Because surgical treatment is invasive and may require a longer recovery and rehabilitation, it was often reserved as a last resort option if symptoms started to interfere too much with daily activities.

Less-invasive treatments are also available. These options provide hope that Dupuytren's contracture can be well managed without surgery—especially if they are used in the early stages.


This is usually the best option for people who are not impaired by their hand function. This may include people with minimal contracture, or people who do not rely as much on their hands and can perform all their usual activities.

With this, you see your healthcare provider as recommended and the examine you, comparing what they find to previous visits to see if there have been any changes in your condition (and how fast they occurred).

Less-Invasive Procedures

These options are less invasive than surgery and may be effective for some patients.

Collagenase Injections

Collagenase is an enzyme produced by a bacteria that is injected into a Dupuytren's cord. The enzyme works by dissolving the tight Dupuytren's tissue.

One day after the injection, and after the enzyme has done its work, you return to a healthcare provider to have the finger manipulated. The manipulation breaks up the tightened tissue to restore finger mobility.

Needle Aponeurotomy

Needle aponeurotomy is a procedure developed in France that has only recently become more popular in the United States. It is most successful in the earlier stages of Dupuytren's contracture.

Using no incisions, a needle is used to separate the Dupuytren's cords and restore some or all of finger motion.

Rehabilitation after needle aponeurotomy is relatively quick. Patients can usually resume normal activities immediately and are instructed to refrain from sports and heavy labor for about a week.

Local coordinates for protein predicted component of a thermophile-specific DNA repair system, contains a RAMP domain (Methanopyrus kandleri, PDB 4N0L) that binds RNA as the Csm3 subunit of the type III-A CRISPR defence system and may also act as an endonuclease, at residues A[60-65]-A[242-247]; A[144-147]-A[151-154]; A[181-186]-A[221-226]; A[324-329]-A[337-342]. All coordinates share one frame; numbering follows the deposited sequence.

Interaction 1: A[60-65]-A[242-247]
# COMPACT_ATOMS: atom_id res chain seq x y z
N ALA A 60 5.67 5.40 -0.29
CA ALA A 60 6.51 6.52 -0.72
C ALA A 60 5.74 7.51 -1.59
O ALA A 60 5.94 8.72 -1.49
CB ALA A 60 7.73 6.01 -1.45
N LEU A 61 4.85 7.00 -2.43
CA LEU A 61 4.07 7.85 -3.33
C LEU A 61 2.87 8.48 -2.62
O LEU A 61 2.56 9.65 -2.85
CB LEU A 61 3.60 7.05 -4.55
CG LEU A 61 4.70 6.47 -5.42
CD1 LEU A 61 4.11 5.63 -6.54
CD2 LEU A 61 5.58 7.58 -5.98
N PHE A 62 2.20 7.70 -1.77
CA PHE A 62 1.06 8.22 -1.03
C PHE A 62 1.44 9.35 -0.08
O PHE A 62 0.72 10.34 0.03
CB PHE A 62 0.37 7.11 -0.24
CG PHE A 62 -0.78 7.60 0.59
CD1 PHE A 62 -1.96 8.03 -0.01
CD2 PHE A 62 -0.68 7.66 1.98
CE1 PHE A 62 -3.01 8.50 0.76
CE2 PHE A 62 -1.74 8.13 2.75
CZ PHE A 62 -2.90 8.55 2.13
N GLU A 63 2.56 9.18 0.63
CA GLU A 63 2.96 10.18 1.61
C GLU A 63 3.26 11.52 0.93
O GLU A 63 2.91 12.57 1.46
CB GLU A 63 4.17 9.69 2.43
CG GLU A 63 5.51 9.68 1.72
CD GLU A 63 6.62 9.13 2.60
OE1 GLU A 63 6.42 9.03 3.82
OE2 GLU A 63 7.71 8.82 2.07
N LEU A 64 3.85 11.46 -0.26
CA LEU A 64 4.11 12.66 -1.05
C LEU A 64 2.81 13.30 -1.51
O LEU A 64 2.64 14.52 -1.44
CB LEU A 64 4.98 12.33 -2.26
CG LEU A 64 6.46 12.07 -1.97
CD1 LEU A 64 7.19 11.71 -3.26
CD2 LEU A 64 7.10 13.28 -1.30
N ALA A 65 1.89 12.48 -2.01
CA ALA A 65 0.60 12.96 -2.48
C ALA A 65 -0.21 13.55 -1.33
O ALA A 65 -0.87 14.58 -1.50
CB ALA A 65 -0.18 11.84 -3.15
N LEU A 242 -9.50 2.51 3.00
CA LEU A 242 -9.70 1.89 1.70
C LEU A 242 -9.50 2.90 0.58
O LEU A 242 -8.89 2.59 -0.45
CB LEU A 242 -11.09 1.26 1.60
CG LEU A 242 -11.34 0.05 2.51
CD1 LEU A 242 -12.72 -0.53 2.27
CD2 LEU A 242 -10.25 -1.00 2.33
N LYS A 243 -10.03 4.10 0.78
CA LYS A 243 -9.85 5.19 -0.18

Depending on the severity of contracture, a removable splint may be given. The splint may be worn only overnight or for a few hours each day.

This is a newer treatment to many healthcare providers, who therefore may not be inclined—or prepared—to use it. Some providers also view the treatment as controversial and will not recommend it.

If you want to discuss needle aponeurotomy with a healthcare provider, you can find a list of providers performing this procedure on the National Dupuytren Society website.


In some patients with more severe forms of Dupuytren's, less-invasive treatments may not be appropriate or successful. In these cases, a fasciectomy will likely be recommended.

This surgery involves removing segments of the palmar fascia from the palm of the hand.

A fasciectomy can be effective at restoring function, but it usually has a longer rehabilitation period than the other treatment options.

Patients with minimal contractures may be able to resume normal activities once the incisions heal—usually within a few weeks. More severe contractures may require months of splinting and rehabilitation with a hand therapist to prevent scar tissue formation.

This is the most common risk associated with the surgery. It can lead to a problem similar to Dupuytren's contracture. Other potential issues with surgery include nerve injury, infection, and prolonged healing.

Unfortunately, Dupuytren's can return after surgery. Doing surgery a second time comes with major risks, including the risk that one or more fingers will need to be amputated.


Dupuytren's contracture is a progressive condition that causes connective tissues in the palms, known as palmar fascia, to tighten. As Dupuytren's worsens, the fingers bend toward the palm.

This can become permanent if the condition progresses too far. Treatments are most effective in the early stages of its development.

Less-invasive treatments can help maintain hand function in early stages, but more severe forms may require surgery.

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Verywell Health uses only high-quality sources, including peer-reviewed studies, to support the facts within our articles. Read our editorial process to learn more about how we fact-check and keep our content accurate, reliable, and trustworthy.
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By Jonathan Cluett, MD
Jonathan Cluett, MD, is board-certified in orthopedic surgery. He served as assistant team physician to Chivas USA (Major League Soccer) and the United States men's and women's national soccer teams.